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Nat Commun. 2019 Nov 8;10(1):5098. doi: 10.1038/s41467-019-13085-6.

Early life stress alters transcriptomic patterning across reward circuitry in male and female mice.

Author information

1
Nash Family Department of Neuroscience and Friedman Brain Institute, Icahn School of Medicine at Mount Sinai, New York, NY, 10029, USA. cpena@princeton.edu.
2
Princeton Neuroscience Institute, Princeton University, Princeton, NJ, 08544, USA. cpena@princeton.edu.
3
Nash Family Department of Neuroscience and Friedman Brain Institute, Icahn School of Medicine at Mount Sinai, New York, NY, 10029, USA.
4
Institute for Next Generation Healthcare, Icahn School of Medicine at Mount Sinai, New York, NY, 10029, USA.
5
Department of Psychology, McGill University, Montréal, QC, H3A 1B1, Canada.
6
Princeton Neuroscience Institute, Princeton University, Princeton, NJ, 08544, USA.
7
Nash Family Department of Neuroscience and Friedman Brain Institute, Icahn School of Medicine at Mount Sinai, New York, NY, 10029, USA. eric.nestler@mssm.edu.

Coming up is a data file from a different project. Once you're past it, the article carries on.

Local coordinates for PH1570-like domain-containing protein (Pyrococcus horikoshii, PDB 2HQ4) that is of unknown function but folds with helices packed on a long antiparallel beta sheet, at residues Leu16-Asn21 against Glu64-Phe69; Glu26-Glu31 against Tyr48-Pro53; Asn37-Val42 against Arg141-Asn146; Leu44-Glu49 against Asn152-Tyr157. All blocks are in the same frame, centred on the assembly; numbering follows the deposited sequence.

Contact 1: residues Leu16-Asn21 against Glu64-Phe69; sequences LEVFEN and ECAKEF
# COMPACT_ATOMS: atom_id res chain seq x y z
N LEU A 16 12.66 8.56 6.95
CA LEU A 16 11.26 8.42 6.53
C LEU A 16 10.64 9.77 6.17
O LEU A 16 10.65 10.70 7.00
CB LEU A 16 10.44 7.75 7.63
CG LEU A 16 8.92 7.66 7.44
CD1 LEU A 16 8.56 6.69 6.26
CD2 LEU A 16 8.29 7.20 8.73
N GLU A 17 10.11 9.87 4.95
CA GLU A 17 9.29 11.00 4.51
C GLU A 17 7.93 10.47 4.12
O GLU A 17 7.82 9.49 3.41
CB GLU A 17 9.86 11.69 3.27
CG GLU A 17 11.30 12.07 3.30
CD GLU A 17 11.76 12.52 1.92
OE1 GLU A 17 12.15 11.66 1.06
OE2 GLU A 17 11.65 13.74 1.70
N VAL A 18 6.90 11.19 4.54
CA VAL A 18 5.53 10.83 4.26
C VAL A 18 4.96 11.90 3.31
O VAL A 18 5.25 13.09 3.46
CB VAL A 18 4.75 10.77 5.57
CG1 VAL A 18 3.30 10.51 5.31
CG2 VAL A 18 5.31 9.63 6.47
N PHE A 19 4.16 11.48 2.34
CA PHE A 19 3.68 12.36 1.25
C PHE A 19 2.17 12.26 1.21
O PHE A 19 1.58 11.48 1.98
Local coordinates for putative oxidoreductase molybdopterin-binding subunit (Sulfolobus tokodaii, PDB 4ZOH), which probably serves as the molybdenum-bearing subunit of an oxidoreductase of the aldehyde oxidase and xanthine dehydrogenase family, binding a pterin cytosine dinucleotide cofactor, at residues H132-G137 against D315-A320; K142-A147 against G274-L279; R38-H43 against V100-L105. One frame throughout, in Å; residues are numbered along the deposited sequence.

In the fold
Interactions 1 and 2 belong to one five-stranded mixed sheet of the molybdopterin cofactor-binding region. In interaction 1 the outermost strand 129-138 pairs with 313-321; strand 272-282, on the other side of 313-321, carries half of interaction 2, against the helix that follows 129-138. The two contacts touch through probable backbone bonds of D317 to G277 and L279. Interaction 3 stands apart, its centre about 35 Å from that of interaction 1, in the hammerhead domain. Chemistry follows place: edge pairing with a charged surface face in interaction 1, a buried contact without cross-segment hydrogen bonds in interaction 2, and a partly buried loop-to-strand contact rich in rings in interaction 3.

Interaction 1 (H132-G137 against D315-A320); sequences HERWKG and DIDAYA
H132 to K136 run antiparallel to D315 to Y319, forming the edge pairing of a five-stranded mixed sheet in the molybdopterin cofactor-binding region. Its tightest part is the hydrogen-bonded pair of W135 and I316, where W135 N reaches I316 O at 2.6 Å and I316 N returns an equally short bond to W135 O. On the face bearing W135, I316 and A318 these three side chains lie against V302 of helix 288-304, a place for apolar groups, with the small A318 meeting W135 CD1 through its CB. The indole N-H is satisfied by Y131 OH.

Abstract

Abuse, neglect, and other forms of early life stress (ELS) significantly increase risk for psychiatric disorders including depression. In this study, we show that ELS in a postnatal sensitive period increases sensitivity to adult stress in female mice, consistent with our earlier findings in male mice. We used RNA-sequencing in the ventral tegmental area, nucleus accumbens, and prefrontal cortex of male and female mice to show that adult stress is distinctly represented in the brain's transcriptome depending on ELS history. We identify: 1) biological pathways disrupted after ELS and associated with increased behavioral stress sensitivity, 2) putative transcriptional regulators of the effect of ELS on adult stress response, and 3) subsets of primed genes specifically associated with latent behavioral changes. We also provide transcriptomic evidence that ELS increases sensitivity to future stress through enhancement of known programs of cortical plasticity.

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